Jessica Wilkinson is a writer, critic, scholar and editor whose research interests include: poetry and poetics; contemporary poetry; poetic biography; 'nonfiction poetry'; experimental/radical writing; literary theory. She has published three poetic biographies, Marionette: A Biography of Miss Marion Davies (2012), shortlisted for the 2014 Kenneth Slessor Award, Suite for Percy Grainger (2014), a poem from which won the 2014 Peter Porter Poetry Prize, and Music Made Visible: A Biography of George Balanchine (2019), Highly Commended in the 2020 Wesley Michel Wright Prize. She is co-editor, with Bonny Cassidy, of Contemporary Australian Feminist Poetry (Hunter Publishers, 2016) and, with Cassandra Atherton, Memory Book: Portraits of Older Australians in Poetry and Watercolours (Hunter Publishers, 2021). Jessica is the founding editor of Rabbit: a journal for nonfiction poetry and the offshoot Rabbit Poets Series of single-author collections. She received a 2023 Keesing Studio Fellowship in Paris, through Australia Council for the Arts.

Linda Daley

Linda Daley’s research is at the intersection of philosophy and literary and cultural studies. Her work has been published in internationally respected journals including Australian Feminist Studies, Australian Feminist Law Journal, New Writing, Film-Philosophy and Third Text. She teaches literary studies and supervises HDR writing projects.

Lucinda Strahan

Lucinda is a writer and researcher of expanded nonfiction. She is the curator and program leader of Writing in the Expanded Field, writing program of the Australian Centre for Contemporary Art and editor of its annual journal. Lucinda’s own expanded writing practice spans journalism and arts criticism, auto-ethnographic and personal essaying, arts editing and publishing, academic writing, and experimental literary-visual works. She is the currently Writer in Residence at Linden New Art, St Kilda and has previously been Writer in Residence at Grey Projects, Singapore. Lucinda is Lecturer in the Professional Communication program.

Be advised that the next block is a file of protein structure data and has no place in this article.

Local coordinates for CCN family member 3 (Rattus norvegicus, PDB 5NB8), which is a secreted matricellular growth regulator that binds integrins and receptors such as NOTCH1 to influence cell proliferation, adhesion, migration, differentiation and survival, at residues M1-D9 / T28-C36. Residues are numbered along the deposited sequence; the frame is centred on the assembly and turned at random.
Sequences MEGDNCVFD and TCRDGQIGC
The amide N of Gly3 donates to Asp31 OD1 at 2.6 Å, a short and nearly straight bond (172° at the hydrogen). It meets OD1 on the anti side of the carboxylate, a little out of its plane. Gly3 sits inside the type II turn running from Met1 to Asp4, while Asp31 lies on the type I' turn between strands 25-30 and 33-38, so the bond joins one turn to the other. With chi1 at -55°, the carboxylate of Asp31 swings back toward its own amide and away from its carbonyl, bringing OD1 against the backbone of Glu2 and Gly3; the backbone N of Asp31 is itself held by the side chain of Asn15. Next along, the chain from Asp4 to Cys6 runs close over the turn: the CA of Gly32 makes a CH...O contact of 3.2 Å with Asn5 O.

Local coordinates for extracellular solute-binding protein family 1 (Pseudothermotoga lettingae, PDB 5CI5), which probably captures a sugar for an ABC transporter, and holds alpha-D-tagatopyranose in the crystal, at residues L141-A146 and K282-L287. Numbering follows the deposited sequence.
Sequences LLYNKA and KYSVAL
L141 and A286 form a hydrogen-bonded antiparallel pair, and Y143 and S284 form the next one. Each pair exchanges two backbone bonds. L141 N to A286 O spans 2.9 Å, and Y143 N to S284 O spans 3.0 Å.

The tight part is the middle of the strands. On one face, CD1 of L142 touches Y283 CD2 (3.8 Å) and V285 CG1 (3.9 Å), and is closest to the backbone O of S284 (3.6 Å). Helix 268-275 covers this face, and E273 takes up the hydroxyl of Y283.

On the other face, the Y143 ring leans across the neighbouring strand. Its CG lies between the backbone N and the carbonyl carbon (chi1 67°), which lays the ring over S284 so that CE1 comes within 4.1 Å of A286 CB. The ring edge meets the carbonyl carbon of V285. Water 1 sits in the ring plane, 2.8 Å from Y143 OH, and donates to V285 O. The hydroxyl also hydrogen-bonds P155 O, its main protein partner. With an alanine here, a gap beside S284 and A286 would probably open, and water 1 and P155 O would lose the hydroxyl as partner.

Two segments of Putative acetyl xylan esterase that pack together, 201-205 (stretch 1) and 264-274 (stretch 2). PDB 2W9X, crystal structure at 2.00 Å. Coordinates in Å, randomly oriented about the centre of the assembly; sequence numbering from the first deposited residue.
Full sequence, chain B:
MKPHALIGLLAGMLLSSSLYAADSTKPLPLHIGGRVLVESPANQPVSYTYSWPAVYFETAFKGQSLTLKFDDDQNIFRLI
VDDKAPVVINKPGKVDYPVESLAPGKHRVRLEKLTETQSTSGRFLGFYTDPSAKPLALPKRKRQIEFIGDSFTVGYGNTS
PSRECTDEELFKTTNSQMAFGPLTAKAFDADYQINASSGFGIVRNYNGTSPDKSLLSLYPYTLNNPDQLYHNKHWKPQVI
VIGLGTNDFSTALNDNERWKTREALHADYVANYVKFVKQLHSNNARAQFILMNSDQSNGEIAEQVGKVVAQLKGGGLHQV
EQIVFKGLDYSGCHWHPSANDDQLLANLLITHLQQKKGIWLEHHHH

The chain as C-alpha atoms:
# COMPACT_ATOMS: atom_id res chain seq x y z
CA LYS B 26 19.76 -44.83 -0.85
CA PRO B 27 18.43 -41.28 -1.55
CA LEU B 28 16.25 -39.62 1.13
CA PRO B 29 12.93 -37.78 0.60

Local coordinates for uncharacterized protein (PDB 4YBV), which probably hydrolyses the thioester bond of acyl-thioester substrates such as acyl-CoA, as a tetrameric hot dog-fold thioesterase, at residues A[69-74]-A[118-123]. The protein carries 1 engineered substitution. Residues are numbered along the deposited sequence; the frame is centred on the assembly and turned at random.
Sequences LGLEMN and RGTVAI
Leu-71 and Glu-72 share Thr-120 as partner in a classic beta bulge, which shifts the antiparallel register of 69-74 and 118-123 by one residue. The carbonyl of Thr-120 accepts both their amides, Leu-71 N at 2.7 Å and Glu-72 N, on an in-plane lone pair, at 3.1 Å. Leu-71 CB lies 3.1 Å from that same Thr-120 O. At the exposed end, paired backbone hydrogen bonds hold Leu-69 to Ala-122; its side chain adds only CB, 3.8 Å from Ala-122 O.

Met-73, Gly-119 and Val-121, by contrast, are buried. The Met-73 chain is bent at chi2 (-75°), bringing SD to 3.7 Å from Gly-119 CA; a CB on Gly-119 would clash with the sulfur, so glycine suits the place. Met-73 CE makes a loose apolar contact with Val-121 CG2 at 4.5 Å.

Melody Ellis

Melody Ellis’s work explores subjectivity, the body, power, and ethics. She is a writer and early-career academic. She completed her undergraduate studies in fine art at Sydney College of the Arts and a doctorate in creative writing at RMIT University. Her interdisciplinary writing practice — including short fiction, experimental memoir and fictocritical essays — Melody brings to her writing on these themes an engagement with critical and literary theory, art history, form and aesthetics.

Michelle Aung Thin

Michelle Aung Thin’s research interests include: postcolonial literary theory, in particular the ‘limit’; writing collaboration in social enterprise; the mobile phone and writers in Myanmar. She is currently working on her second book, researched during an Asialink Residency in 2014 (funded by Arts Victoria) which explores the limits of identity in contemporary Myanmar and cosmopolitan, colonial Rangoon.